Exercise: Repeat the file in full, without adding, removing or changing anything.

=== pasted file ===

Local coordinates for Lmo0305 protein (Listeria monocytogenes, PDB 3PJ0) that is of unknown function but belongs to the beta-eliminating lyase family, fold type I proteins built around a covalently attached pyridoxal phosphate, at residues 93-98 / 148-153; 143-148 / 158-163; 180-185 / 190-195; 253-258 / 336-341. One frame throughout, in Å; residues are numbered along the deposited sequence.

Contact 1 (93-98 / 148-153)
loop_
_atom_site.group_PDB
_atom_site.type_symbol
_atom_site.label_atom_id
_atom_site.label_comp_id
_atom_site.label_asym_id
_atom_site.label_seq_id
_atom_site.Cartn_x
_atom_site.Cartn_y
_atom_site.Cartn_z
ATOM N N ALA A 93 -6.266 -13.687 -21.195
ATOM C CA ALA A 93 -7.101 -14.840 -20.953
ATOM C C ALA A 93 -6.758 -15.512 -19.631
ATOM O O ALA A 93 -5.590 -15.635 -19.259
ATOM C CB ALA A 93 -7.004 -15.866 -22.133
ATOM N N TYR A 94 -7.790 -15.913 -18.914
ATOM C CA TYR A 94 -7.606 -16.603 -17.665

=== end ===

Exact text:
Local coordinates for Lmo0305 protein (Listeria monocytogenes, PDB 3PJ0) that is of unknown function but belongs to the beta-eliminating lyase family, fold type I proteins built around a covalently attached pyridoxal phosphate, at residues 93-98 / 148-153; 143-148 / 158-163; 180-185 / 190-195; 253-258 / 336-341. One frame throughout, in Å; residues are numbered along the deposited sequence.

Contact 1 (93-98 / 148-153)
loop_
_atom_site.group_PDB
_atom_site.type_symbol
_atom_site.label_atom_id
_atom_site.label_comp_id
_atom_site.label_asym_id
_atom_site.label_seq_id
_atom_site.Cartn_x
_atom_site.Cartn_y
_atom_site.Cartn_z
ATOM N N ALA A 93 -6.266 -13.687 -21.195
ATOM C CA ALA A 93 -7.101 -14.840 -20.953
ATOM C C ALA A 93 -6.758 -15.512 -19.631
ATOM O O ALA A 93 -5.590 -15.635 -19.259
ATOM C CB ALA A 93 -7.004 -15.866 -22.133
ATOM N N TYR A 94 -7.790 -15.913 -18.914
ATOM C CA TYR A 94 -7.606 -16.603 -17.665